Wednesday, October 17, 2012

Day 4 - Food Tour

At 6:45am, Alexandro showed up to take us on the Italian Food Experience tour.  He introduced himself as a  professional food pusher, and warned us that his enthusiasm comes naturally,  lasts all day and requires no caffeine.  He was, admittedly, very passionate, but he set a fun tone for the day.

As Alexandro explained, we would tour a factory to watch them make parmigiano reggiano cheese, then see where balsamic vinegar is made, a prosciutto factory and then a "light" lunch.

The parmigiano reggiano factory was impressive, and a much smaller set up than I expected.  We saw them take straight milk and cream and make soft cheese of it in under an hour with nothing more than whey, beaters and some wooden paddles, and we then went into their warehouse where there was over $2 million in cheese stored.

We then tasted both old (aged) and new parmigiano reggiano, and were given the opportunity to buy some.  I didn't, but Ginny now has the challenge of keeping a (HUGE!) chunk of cheese refrigerated for the rest of our trip.  She got it for Katie, but I think she's now decided that Katie only gets half.

After that, we went to see where Balsamic Vinegar is made.  There, we learned that the balsamic vinegar that we know at home is nothing like what they use here.  There are different varieties and qualities here, but the best is made by only a few families.  And oddly enough, it's something that takes so long to make and costs so much, it's almost impossible to make a profit with it.   Instead, they do it as a hobby.  They have only a few sets of barrels of it (it takes 5-7 barrels - called batteries - for each batch) and have to let it sit for 25+ years.  Even then, they are only allowed to "harvest" a litre a year, and then only if the consortium agrees.  If the consortium does agree, it keeps 1/10 of it.    No wonder 100ml of the stuff costs 40 Euros.

After visiting the batteries, we then got to sample different grades of balsamic - grocery store, 25 year old, and 40 years old.  Then, we had some 19 year old balsamic (that hasn't been approved by the consortium) drizzled on ricotta that had been made at the previous location and finally some balsamic jelly on top of vanilla gelato.  Yum.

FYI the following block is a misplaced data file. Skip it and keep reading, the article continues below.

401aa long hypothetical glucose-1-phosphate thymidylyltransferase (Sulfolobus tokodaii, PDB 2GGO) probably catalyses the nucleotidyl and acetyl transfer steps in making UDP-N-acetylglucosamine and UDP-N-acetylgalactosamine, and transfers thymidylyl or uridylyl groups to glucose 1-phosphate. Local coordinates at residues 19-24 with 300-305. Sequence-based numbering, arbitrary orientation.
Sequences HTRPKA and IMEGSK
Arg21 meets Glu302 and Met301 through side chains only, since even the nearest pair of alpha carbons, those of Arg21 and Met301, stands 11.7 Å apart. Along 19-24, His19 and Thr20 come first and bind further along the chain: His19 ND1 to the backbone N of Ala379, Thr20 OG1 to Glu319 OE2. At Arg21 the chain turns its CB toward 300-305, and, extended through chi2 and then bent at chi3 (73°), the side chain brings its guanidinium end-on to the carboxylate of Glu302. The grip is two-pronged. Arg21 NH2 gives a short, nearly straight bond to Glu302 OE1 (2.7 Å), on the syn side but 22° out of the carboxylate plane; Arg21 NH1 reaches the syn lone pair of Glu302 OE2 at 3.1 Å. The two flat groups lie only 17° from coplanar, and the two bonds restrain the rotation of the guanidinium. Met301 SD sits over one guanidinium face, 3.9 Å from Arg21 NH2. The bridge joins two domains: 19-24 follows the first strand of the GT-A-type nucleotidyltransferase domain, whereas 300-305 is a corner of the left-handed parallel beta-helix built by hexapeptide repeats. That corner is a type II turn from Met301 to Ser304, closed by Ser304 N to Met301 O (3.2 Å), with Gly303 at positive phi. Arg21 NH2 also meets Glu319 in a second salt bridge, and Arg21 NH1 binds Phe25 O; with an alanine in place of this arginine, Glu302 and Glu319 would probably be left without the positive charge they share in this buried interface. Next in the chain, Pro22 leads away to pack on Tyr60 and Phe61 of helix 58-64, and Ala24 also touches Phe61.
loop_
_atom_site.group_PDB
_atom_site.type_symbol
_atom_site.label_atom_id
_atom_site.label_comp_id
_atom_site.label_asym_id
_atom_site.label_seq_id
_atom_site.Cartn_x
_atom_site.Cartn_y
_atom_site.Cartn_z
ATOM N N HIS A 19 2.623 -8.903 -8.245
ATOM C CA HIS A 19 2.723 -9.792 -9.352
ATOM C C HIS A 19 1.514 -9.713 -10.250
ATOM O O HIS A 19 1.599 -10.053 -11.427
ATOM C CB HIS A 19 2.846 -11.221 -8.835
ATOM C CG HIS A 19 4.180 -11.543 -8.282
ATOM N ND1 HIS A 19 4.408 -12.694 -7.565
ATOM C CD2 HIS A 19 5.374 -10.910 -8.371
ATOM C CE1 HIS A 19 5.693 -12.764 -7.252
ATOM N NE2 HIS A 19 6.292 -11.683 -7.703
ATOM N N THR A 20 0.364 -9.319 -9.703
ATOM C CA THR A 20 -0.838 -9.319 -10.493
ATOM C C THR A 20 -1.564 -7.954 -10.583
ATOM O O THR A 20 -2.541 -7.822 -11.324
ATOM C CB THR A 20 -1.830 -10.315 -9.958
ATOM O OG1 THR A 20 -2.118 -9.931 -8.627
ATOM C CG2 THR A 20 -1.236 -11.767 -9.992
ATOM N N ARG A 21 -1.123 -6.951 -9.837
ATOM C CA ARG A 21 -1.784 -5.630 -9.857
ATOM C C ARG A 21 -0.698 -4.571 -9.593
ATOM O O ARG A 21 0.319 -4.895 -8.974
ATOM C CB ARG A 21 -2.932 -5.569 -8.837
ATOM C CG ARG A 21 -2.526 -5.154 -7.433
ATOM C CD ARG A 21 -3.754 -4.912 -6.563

I'm sure you can imagine that I wasn't very excited about the next stop, a factory where they make prosciutto.  They store 22 000 pig legs there, so it wasn't my favourite part of the trip, but it could have been a lot worse.  I mostly stood to the back and waited for it to be over.


They had samples of prosciutto that had aged for various numbers of years after that, but I didn't have the stomach for it.  Ginny said it was melt in your mouth good.

After that, the group of 12 of us drove out to a little bar and went in for what they'd been calling a light lunch.
That was the understatement of the decade.  We started with deep fried bread, focaccia, white Italian bread and mortadella...   I hadn't caught on yet, so I didn't take a picture of that.

This was all that was left before I thought to pull out my camera.

The next round was tortellini in meat sauce.  It was very good, but don't be deceived by the portion size.  Anybody who finished their's right away got a second helping.  Anybody not guarding their plate got a second helping.  At one point, I looked away and before I realized it, I had a full plate again.

Pasatelli ("pasta" made with bread dough) with prosciutto... a little salty, but Alexandro still managed to sneak more onto my plate.

Fettuccine  with porcini mushrooms... my favourite of them all.  Although, but that point, I was a few shades beyond stuffed.

Notice that the serving sizes were getting bigger???  He wasn't even pretending to keep things in moderation anymore.

Oh my God, those were just the starters.   The main meal of roasted pork, potatoes and salad was served next.  And then - dammit - he slapped another piece of pork on my plate before I could stab him with my fork.

I couldn't finish it.

Finally, a light at the end of the tunnel... dessert.  The picture below was the shared tray.  We all got a minimum of two pieces, which were a couple of bites each.  It was a cakey-cookie, with layers of blackberry or nutella on top.

At last - Hallalujh - it was over.  Cappuccino was served, we all let fly with a collective belch (or at least we felt like it) and then we were off.

My faith in the Italian food industry was restored.  And exceeded.

(Needless to say, we skipped dinner.)

1 comment:

  1. That fettucini with mushrooms! All I want to do is cook up some pasta and make it look and taste like that. I am craving carbs and shrooms. I am happy you had a great FOOD day!